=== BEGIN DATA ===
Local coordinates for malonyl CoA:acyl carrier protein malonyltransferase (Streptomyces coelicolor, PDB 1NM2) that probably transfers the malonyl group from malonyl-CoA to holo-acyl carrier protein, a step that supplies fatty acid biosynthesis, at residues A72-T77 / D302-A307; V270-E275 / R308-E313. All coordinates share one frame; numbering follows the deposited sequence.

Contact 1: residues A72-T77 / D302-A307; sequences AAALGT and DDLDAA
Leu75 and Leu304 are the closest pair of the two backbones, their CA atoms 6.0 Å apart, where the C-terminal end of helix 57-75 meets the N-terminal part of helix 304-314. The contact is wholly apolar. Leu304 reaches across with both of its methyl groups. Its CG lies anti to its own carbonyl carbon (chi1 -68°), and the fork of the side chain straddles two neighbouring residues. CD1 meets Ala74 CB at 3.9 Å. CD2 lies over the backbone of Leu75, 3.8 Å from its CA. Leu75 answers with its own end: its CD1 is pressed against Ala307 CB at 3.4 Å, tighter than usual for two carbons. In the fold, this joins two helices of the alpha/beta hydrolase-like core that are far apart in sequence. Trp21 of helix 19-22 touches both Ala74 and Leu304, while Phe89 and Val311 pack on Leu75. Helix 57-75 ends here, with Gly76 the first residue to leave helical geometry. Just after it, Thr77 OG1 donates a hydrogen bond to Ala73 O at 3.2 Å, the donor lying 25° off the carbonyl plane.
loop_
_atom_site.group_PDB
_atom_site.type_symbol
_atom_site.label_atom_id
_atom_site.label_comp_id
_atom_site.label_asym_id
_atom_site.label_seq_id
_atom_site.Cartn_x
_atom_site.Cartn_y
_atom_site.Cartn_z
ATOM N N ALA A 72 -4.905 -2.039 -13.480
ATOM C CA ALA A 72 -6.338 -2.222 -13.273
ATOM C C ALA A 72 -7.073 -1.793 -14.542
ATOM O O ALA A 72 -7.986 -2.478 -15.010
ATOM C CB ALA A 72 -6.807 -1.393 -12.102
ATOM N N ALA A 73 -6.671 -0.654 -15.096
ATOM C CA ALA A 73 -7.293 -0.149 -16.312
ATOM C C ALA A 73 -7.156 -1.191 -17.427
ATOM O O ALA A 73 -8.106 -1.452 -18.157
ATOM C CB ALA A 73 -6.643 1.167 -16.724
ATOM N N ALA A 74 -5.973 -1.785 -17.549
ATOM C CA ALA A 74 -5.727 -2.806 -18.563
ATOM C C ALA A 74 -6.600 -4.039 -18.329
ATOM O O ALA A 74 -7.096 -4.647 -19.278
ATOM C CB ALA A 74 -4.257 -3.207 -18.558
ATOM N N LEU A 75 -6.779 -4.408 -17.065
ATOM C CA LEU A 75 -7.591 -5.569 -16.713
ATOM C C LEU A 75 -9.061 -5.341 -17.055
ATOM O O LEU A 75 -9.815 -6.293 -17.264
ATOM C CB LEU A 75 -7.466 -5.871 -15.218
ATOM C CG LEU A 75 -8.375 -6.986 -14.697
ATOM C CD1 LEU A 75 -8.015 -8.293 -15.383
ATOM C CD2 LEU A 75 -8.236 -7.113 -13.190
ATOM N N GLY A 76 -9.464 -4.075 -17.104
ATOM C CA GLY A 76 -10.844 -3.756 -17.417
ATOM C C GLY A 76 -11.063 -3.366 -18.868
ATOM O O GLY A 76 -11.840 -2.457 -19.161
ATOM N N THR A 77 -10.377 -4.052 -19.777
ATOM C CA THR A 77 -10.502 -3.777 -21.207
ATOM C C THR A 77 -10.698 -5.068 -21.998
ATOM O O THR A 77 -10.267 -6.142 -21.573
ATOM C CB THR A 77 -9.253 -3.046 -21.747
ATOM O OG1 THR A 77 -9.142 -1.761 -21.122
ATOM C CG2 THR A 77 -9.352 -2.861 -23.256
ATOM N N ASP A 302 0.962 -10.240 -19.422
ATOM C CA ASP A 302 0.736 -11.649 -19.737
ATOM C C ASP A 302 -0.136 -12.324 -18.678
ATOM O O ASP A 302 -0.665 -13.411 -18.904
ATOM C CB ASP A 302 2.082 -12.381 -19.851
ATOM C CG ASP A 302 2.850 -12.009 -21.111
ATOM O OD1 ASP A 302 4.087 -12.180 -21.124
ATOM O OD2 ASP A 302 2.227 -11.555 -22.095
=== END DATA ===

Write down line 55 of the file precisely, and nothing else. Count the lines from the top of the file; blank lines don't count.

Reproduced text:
ATOM O OD2 ASP A 302 2.227 -11.555 -22.095